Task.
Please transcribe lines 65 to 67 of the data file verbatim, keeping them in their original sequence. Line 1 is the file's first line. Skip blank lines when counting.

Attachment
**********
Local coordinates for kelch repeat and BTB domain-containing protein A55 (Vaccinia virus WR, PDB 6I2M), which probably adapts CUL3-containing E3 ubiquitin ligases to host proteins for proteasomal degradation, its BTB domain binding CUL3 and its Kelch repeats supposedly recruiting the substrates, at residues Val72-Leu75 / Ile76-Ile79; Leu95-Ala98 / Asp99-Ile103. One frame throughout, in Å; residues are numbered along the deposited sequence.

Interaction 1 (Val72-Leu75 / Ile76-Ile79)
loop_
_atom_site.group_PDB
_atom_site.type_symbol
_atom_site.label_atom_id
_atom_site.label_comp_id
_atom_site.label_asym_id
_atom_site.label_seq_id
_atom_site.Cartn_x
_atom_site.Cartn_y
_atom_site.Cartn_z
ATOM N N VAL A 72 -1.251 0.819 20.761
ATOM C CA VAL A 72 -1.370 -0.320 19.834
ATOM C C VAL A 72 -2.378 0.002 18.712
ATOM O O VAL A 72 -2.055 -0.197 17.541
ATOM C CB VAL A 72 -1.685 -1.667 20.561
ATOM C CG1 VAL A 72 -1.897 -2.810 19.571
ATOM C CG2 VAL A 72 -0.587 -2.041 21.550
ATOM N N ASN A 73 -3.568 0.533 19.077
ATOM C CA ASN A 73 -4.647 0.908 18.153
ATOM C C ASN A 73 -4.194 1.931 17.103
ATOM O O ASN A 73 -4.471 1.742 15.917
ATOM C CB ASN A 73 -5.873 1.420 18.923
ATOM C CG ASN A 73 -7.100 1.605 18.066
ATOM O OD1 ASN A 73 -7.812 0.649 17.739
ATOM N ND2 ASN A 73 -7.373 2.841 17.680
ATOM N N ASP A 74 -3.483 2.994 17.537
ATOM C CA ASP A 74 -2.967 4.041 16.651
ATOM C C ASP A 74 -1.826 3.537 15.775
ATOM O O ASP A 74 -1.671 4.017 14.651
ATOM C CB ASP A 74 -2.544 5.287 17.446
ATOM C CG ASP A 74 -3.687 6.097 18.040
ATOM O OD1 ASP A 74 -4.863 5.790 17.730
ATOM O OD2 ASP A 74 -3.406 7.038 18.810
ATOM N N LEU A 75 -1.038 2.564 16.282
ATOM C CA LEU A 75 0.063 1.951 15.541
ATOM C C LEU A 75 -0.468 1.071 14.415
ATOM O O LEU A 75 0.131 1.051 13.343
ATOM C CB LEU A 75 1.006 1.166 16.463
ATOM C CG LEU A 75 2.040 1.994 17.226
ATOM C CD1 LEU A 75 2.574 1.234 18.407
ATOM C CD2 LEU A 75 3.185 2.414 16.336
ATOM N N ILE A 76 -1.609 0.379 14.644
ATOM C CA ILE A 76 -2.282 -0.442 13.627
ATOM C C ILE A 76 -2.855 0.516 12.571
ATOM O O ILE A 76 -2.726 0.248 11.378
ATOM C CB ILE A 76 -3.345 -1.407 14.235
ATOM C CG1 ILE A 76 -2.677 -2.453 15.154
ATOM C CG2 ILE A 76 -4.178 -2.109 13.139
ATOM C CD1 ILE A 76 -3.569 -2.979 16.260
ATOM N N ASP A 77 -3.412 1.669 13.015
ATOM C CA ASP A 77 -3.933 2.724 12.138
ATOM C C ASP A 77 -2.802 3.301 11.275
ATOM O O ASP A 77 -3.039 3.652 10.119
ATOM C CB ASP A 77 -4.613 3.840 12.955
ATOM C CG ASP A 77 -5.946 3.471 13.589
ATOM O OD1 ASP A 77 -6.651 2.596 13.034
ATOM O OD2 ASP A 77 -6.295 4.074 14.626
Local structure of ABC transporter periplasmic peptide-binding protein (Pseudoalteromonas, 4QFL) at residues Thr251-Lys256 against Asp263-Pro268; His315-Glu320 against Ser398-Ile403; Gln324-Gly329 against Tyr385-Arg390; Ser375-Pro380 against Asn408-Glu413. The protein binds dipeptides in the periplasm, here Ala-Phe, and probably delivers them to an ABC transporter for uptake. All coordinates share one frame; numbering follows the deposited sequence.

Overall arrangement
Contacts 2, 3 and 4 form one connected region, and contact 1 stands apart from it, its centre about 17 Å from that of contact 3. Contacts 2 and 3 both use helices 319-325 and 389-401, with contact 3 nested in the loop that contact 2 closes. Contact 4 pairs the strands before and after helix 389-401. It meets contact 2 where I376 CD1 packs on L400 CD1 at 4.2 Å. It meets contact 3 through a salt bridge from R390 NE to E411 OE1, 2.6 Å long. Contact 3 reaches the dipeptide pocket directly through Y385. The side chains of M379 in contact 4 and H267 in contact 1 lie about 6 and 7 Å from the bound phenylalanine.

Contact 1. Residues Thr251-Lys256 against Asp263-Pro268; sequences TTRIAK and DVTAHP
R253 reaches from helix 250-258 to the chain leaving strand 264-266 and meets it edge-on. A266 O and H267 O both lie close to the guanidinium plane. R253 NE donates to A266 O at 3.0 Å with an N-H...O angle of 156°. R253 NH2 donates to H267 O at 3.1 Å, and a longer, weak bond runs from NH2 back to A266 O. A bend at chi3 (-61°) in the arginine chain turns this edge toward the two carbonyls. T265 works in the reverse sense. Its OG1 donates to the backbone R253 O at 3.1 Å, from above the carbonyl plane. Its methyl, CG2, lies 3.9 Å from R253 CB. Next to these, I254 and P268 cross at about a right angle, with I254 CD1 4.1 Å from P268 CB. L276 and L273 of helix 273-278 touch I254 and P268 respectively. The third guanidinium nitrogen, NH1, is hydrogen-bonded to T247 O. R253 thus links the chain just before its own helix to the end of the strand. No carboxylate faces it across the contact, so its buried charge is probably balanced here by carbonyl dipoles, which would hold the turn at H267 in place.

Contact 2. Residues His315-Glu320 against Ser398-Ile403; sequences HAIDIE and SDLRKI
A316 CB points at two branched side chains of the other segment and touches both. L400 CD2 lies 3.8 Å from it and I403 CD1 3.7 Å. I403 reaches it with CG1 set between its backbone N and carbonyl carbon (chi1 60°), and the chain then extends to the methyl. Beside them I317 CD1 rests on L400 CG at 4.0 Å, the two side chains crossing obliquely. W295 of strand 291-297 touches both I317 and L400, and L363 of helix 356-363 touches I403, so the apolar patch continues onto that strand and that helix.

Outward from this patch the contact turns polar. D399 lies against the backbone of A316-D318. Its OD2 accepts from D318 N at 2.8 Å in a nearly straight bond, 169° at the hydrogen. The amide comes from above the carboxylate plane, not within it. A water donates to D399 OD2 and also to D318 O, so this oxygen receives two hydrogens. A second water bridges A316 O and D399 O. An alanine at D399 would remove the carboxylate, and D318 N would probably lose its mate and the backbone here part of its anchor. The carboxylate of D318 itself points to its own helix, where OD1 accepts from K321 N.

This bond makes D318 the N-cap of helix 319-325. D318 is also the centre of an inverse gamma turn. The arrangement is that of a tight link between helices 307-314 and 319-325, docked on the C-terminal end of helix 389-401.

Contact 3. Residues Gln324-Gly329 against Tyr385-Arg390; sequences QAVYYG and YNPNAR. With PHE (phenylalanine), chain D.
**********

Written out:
Contact 2. Residues His315-Glu320 against Ser398-Ile403; sequences HAIDIE and SDLRKI
A316 CB points at two branched side chains of the other segment and touches both. L400 CD2 lies 3.8 Å from it and I403 CD1 3.7 Å. I403 reaches it with CG1 set between its backbone N and carbonyl carbon (chi1 60°), and the chain then extends to the methyl. Beside them I317 CD1 rests on L400 CG at 4.0 Å, the two side chains crossing obliquely. W295 of strand 291-297 touches both I317 and L400, and L363 of helix 356-363 touches I403, so the apolar patch continues onto that strand and that helix.

Outward from this patch the contact turns polar. D399 lies against the backbone of A316-D318. Its OD2 accepts from D318 N at 2.8 Å in a nearly straight bond, 169° at the hydrogen. The amide comes from above the carboxylate plane, not within it. A water donates to D399 OD2 and also to D318 O, so this oxygen receives two hydrogens. A second water bridges A316 O and D399 O. An alanine at D399 would remove the carboxylate, and D318 N would probably lose its mate and the backbone here part of its anchor. The carboxylate of D318 itself points to its own helix, where OD1 accepts from K321 N.